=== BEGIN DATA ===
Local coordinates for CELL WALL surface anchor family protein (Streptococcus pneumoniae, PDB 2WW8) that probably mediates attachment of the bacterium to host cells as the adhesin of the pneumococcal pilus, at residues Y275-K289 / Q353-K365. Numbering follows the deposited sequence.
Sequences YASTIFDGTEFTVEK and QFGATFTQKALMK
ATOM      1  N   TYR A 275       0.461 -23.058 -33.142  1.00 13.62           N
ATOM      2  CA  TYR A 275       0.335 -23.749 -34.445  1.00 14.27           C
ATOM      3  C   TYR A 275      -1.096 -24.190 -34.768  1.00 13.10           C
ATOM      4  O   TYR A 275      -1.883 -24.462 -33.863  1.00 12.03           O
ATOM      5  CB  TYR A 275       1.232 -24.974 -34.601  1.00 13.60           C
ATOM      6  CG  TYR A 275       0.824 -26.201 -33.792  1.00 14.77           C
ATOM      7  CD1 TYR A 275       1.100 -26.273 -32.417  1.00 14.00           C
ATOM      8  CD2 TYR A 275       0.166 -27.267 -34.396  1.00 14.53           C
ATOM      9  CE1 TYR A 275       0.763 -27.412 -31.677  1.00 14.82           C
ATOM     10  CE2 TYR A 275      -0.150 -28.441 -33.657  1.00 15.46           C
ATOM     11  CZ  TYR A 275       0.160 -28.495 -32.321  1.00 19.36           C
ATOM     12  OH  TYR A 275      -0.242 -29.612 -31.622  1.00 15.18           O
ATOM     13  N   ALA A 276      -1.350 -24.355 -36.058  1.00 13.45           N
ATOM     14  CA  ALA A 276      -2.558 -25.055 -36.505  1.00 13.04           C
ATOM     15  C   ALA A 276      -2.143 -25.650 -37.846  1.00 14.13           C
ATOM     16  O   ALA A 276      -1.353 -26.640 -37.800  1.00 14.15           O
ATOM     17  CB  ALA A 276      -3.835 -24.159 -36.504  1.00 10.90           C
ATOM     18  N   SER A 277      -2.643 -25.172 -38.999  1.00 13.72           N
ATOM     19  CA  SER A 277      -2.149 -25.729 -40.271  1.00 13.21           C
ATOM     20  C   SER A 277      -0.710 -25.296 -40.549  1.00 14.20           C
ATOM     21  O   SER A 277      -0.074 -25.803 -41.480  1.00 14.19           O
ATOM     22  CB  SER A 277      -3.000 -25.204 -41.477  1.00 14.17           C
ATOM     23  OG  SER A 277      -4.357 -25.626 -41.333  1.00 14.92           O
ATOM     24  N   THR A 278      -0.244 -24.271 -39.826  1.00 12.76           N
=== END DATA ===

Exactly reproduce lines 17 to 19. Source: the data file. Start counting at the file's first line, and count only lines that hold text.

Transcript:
ATOM     15  C   ALA A 276      -2.143 -25.650 -37.846  1.00 14.13           C
ATOM     16  O   ALA A 276      -1.353 -26.640 -37.800  1.00 14.15           O
ATOM     17  CB  ALA A 276      -3.835 -24.159 -36.504  1.00 10.90           C